Russ Howard was asleep in his Riga hotel room when the phone rang with word that he would be inducted into Canada’s Sports Hall of Fame.
The Olympic champion curler immediately went online to look at the Hall’s long list of honoured members. That’s when the enormity of the honour sunk in.
“I get the chance to golf with (hockey legend) Bobby Orr once in a year in a charity event and he’s my hero,” Howard said Wednesday at a morning news conference. “To think that a little guy from Midland, Ontario is in with Bobby Orr is pretty cool.”
Howard is a two-time world champion who now does curling broadcasting work. He was in the Latvian capital last March to cover the world women’s championship.
“Nobody knew I was in Latvia so that’s why I got the call at four in the morning,” he said. “I thought I was dreaming obviously — and I still am.”
Joining Howard in this year’s class are former NHL star Joe Sakic, cyclist Alison Sydor, five-time Paralympian Andre Viger and the 1992 Olympic champion women’s coxless four rowing team of Kirsten Barnes, Brenda Taylor, Jessica Monroe-Gonin, Kay Worthington and Jennifer Walinga.
Former Canadian Amateur Hockey Association president Murray Costello and sport development architect Dr. Jean-Guy Ouellet enter as builders. Inductees will be presented with their member jackets at an evening ceremony.
Howard won national and world titles in 1987 and 1993. He said the first Brier victory with his brother Glenn was one of the most special victories from his long career, especially since they came up just short in the 1986 final.
His most memorable win came at the Turin Games in 2006 when he earned Olympic gold with skip Brad Gushue of Newfoundland and Labrador.
“There was so much different pressure at that, with 70 million people watching our final game,” Howard said. “You’re representing your country. At my age it was my last and only chance to win an Olympic medal for my country. So that pressure was a lot different than at the Canadian championships.”
Sakic, who had 1,641 career regular-season points over 20 seasons in the NHL, won the Stanley Cup with Colorado in 1996 and 2001. He currently serves as the team’s executive vice-president of hockey operations.
“It’s a tremendous honour,” Sakic said. “When I got the call it was very, very exciting.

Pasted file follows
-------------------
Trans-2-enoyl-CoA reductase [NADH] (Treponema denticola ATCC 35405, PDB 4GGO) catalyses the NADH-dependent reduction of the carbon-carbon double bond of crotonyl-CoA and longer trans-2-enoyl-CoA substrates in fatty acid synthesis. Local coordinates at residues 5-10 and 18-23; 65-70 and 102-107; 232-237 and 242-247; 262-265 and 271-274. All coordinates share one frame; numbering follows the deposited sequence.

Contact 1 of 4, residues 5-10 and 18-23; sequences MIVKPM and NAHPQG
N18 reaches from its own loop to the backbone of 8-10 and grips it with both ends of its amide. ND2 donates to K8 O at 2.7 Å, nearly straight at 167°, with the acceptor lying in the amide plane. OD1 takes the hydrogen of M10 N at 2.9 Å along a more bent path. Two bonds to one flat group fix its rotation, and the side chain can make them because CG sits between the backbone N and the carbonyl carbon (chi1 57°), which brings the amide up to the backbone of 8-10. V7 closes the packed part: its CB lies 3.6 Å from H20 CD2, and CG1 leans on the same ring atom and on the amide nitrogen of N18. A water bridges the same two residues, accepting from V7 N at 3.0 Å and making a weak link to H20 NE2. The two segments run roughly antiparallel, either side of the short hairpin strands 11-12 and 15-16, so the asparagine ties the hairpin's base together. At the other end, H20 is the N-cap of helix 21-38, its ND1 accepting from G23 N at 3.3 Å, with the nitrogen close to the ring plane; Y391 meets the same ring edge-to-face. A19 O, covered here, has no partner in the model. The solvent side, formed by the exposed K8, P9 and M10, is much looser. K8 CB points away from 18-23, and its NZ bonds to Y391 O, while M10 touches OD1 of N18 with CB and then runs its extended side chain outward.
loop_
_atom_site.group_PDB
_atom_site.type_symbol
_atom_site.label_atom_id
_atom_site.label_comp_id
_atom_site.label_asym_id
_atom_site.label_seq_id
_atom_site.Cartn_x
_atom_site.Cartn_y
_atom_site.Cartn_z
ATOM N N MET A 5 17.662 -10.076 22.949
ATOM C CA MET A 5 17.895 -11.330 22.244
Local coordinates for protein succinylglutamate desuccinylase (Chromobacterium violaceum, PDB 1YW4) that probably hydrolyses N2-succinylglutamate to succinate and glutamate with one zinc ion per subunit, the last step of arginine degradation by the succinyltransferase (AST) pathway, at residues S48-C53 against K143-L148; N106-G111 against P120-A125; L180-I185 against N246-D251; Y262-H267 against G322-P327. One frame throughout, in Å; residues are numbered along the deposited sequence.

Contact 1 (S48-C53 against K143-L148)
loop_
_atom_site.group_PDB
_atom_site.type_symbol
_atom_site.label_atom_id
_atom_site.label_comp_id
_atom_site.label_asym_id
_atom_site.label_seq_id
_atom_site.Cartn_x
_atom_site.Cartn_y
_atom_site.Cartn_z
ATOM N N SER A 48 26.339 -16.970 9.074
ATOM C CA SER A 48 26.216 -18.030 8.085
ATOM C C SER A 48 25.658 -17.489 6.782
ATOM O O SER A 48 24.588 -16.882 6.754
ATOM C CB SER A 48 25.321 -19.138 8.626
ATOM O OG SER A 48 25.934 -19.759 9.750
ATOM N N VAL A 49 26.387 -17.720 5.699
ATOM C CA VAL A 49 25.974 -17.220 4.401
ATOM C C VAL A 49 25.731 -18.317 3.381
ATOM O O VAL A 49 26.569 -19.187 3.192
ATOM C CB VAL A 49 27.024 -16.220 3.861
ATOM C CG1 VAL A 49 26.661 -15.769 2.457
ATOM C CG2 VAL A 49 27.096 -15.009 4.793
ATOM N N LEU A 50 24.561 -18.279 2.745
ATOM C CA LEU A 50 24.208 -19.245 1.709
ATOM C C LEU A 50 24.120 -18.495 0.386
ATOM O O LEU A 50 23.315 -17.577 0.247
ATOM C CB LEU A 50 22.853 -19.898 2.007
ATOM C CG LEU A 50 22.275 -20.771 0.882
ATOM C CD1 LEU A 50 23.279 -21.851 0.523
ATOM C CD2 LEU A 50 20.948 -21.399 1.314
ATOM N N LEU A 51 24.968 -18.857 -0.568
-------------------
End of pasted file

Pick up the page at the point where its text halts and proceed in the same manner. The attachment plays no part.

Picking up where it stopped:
“Obviously you start to reflect and you think back, and I just remember as a kid you’re watching your Canadian Olympians and obviously cheering them on and you want to see them do well. And then to get a taste of it yourself, have a whole new appreciation for what all the athletes in different sports had to do to prepare and get ready for these things.”
Sakic won titles at the Winter Olympics, world hockey championship, World Cup of Hockey and the world junior championship. He first broke into the NHL with the Quebec Nordiques in 1988.
“To play for your country, I got a chance to play with Wayne Gretzky and Mario Lemieux, and I wouldn’t have had that happen on my regular team,” he said. “Any time you put the Canadian jersey on, you just felt something more and something special. The game just seemed to mean a little bit more. We never took that for granted.”
Sydor won Olympic silver at the 1996 Atlanta Games and picked up her third straight world title that year. The three-time Pan Am Games medallist had 17 career World Cup mountain bike victories.
Viger, who died in 2006, was one of the best wheelchair racers of all-time. He won 10 medals over five appearances at the Paralympic Games and held world records at several distances.
The coxless four team that won Olympic gold in Barcelona is considered one of Canada’s best-ever rowing crews. Walinga was forced to withdraw with a back injury shortly before the competition but Worthington stepped in and helped the crew win a gold medal.
“I think we feel that our honour has a great deal to do with what we went through,” Walinga said. “I think we represent the power of sport and the power of team, or what human beings are capable of achieving and what human beings are capable of overcoming when they function as a unified, collaborative team.”
Costello has helped Canada become a hockey powerhouse. He has served as president of the Canadian Amateur Hockey Association (now Hockey Canada) and vice-president of the International Ice Hockey Federation.
He has spearheaded numerous development and skills programs that continue to be used today.
“It’s always nice to be recognized,” Costello said. “It’s particularly nice when you’re recognized across all sports in this great country.”
Ouellet, who held the position of Director of Mission Quebec, designed and implemented programs to prepare athletes from the province to represent Canada at the 1976 Montreal Olympics.
The programs were the basis for the high performance sports model in Quebec and are used today as a model for other provinces and countries around the world.
A gallery featuring each of this year’s inductees will be showcased at the Hall of Fame facility at Canada Olympic Park in Calgary. The Class of 2013 brings the total number of honoured members to 540.